"With four weeks left, we just don't see how you can move this to get the bipartisan support and to make sure it doesn't get referred," McDonough said.
McDonough reiterated the coalition's position that they'd prefer the legislature lead with cost containment. A proposal to bend the state's cost curve, unveiled by influential lawmakers on the legislature's budget-writing committee this week, drew criticism from some Republicans, who called the proposed measures insufficient.
In a press conference Thursday, Gov. Brown, a Democrat, said she was "very pleased" to see the tax proposal, the most recent in a series of potential changes and tweaks to the state's tax structure in the face of a $1.4 billion gap between state revenues and expenses in the next two-year budget.
However, Brown acknowledged that she did not know whether there were sufficient votes to get it through the legislative process.
"I honestly do not know whether the votes are there at this point in time," said Brown. "But what is most important is that there is a conversation happening, a level of cooperation and coordination that hasn't happened in a really long time."
Brown said she was meeting with legislators on both sides of the aisle, as well as certain businesses and business associations, in an effort to move the discussion forward.
Last month, Democratic leadership touted a statement signed by the Technology Association of Oregon and the Oregon Bioscience Association, which indicated the signatories — including high-profile companies like Genentech, Nike and Zapproved — were "committed to working with legislators and the Governor to build a comprehensive plan that works for Oregon and look forward to a continued collaboration."
"Business engagement is needed to help shape a solution in a way that continues to fuel economic growth, while at the same time provide more stability for the state budget and essential public services," the statement said.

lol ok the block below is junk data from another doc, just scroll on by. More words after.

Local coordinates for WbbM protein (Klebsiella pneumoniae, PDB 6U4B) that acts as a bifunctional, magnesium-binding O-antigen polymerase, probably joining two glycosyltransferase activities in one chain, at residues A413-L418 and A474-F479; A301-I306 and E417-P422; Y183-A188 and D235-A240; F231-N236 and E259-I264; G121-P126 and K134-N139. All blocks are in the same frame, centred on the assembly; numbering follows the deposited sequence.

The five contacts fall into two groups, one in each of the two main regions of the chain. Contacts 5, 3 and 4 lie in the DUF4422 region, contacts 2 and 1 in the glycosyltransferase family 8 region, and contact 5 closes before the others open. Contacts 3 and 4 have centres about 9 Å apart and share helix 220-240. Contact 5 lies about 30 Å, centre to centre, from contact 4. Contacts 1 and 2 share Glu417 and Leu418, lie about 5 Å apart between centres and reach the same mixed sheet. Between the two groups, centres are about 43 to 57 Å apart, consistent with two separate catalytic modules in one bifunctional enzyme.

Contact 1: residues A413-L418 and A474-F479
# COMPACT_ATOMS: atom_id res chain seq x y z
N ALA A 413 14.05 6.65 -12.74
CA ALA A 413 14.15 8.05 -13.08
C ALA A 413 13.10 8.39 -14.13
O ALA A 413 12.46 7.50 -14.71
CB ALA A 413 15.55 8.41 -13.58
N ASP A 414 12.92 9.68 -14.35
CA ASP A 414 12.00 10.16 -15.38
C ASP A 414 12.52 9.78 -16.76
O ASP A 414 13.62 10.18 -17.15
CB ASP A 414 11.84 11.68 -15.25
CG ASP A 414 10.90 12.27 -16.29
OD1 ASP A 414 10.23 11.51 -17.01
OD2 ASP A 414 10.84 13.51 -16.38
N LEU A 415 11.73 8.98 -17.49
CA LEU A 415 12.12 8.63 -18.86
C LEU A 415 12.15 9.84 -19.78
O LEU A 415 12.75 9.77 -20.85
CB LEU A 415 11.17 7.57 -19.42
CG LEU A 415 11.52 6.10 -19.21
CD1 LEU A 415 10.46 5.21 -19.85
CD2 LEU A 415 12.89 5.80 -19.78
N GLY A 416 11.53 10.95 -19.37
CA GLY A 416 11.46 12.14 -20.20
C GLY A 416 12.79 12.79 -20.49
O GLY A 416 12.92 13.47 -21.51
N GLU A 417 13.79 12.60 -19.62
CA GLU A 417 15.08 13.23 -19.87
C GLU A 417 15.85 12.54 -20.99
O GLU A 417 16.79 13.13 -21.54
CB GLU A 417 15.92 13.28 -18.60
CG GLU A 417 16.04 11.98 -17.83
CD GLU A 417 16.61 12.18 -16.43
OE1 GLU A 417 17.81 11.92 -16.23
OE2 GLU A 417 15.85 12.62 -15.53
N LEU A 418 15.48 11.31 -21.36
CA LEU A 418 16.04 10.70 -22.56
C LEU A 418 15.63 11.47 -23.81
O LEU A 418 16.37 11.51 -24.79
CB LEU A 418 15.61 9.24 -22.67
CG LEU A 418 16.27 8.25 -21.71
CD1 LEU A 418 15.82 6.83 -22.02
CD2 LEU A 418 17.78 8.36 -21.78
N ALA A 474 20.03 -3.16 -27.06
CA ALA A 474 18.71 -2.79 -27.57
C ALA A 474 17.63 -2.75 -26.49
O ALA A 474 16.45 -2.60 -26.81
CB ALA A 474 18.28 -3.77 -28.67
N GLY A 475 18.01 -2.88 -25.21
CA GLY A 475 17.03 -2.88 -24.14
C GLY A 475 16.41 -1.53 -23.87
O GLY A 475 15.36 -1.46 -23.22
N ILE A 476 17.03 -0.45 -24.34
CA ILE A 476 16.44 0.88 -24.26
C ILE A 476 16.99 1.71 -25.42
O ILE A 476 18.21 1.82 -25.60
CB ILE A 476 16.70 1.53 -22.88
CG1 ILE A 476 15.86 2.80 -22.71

Brown said she felt having a specific proposal from two key Democrats — the Speaker of the House and Hass, the chair of revenue and tax committees — advanced the ball.
"What you have now is a meeting of the minds between key leaders," Brown said.
"My goal is to work with businesses and organizations in the business community that want to be engaged," Brown said.
Brown said it is too early to start calling for a special legislative session to resolve the revenue issues.
Union groups are prepared to go to the ballot in November of 2018, should the push to increase taxes fail at the Legislature.
The Oregon Education Association, a teachers' union, has filed a ballot measure to raise a gross receipts tax of .95 percent on businesses with at least $5 million in annual sales.
In a statement, a campaign manager for a Better Oregon, a coalition of labor groups, criticized the new proposal, saying it wouldn't adequately fund the state's schools and other services.
"We can't keep perpetuating this cycle of piecemeal budgeting and program cuts," said Hannah Love, the campaign manager.